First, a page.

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From: Matt Calabrese (rivorus_at_[hidden])
Date: 2005-10-26 12:32:45

On 10/26/05, Noah Stein <noah_at_[hidden]> wrote:

> Unless I'm mistaken, this is only a theoretically lossless operation. In
> the real world of precision issues and whatnot, a conversion back and
> forth
> might result in a slightly different answer.

Of course, but such is true for any operations you perform on floating point
types, not just unit conversions. For instance, if you multiply two float
values together, the result does not have perfect precision. a * b / a does
not necessarily yield the same value as a, just like meters_a + feet_b -
meters_a doesn't necessarily result in the same value as meters_a. These
aren't problems with implicit casting of unit types, they are there with
just about all floating point operations other than negation, and they exist
because floating point types simply can't have infinite precision without
taking up an infinitely large amount of memory. Forcing explicit casts on
unit types does not solve this since the floating point operations you'd be
using which would require casts would have limited precision regardless of
whether or not unit conversion takes place.

Aside from all of that, keep in mind that implicit conversions occur only
where you'd be explicitly casting anyway, so really you're just making the
user type more to perform simple operations. If for some reason you want to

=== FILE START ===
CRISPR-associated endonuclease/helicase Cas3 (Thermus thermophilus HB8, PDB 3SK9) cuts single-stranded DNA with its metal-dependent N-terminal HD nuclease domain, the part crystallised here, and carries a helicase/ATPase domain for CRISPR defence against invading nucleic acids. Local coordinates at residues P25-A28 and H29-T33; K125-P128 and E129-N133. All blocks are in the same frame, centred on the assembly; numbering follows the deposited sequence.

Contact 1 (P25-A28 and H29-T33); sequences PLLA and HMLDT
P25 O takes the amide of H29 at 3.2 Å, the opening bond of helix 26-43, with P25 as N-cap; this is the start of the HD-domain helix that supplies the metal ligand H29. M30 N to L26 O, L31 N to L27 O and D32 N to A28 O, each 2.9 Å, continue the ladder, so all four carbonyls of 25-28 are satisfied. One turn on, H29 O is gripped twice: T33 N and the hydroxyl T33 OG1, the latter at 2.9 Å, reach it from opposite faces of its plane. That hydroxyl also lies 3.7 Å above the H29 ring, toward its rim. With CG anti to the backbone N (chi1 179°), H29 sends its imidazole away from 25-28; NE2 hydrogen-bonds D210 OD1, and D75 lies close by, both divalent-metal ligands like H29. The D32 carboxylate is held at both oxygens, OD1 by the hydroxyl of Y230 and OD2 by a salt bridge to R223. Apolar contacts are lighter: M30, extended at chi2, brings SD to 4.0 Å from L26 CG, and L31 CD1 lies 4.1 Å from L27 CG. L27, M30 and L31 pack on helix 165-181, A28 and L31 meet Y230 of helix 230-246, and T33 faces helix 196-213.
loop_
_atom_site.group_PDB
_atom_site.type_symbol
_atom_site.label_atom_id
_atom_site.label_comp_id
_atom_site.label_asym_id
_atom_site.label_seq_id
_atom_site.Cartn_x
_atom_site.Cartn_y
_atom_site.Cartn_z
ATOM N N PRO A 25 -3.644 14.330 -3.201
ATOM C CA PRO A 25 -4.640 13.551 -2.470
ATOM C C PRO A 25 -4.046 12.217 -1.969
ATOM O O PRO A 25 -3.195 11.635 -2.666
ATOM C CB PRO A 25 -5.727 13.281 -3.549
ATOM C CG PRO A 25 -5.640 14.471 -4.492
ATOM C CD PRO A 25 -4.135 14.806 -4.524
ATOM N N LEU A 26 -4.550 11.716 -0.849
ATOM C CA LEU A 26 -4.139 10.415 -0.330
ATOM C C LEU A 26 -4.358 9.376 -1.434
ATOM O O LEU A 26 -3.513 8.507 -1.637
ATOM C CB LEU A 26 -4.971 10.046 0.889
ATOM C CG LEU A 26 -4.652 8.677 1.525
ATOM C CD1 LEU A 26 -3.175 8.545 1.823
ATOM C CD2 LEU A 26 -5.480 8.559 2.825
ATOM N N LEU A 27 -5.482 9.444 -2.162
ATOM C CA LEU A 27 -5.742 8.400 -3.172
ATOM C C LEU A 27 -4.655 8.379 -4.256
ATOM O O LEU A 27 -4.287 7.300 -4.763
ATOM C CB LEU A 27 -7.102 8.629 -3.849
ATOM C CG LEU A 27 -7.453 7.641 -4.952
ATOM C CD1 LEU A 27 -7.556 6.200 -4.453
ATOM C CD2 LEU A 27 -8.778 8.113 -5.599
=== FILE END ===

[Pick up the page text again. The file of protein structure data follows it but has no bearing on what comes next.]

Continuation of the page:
mark the conversion explictly with a unit cast, there is nothing stopping
you, just like you can always explictly cast fundamental types in C++,
however I don't see why that should be required. Really, the main place it's
important to explicitly cast would be as the last operation of an entire
unit expression, since you may want the end result to be in a particular
unit type such as for output or to extract that raw value of a given
quantity such that it can be used in more low-level operations.

Other than situations like that, the choice for explicit casting should be
left up to the user. The point of the library is to make working with units
easy as well as potentially more optimized, not unecessarily complicated
without gain. Especially in cases where the unit types of the operands may
or may not be the same depending on template arguments, forcing explicit
casts becomes horribly complex for no reason, and even makes the code harder
to read and difficult to write correctly not to mention efficiently. Making
necessary conversions automatic through non-explicit constructors solves all
of those problems.

-Matt Calabrese

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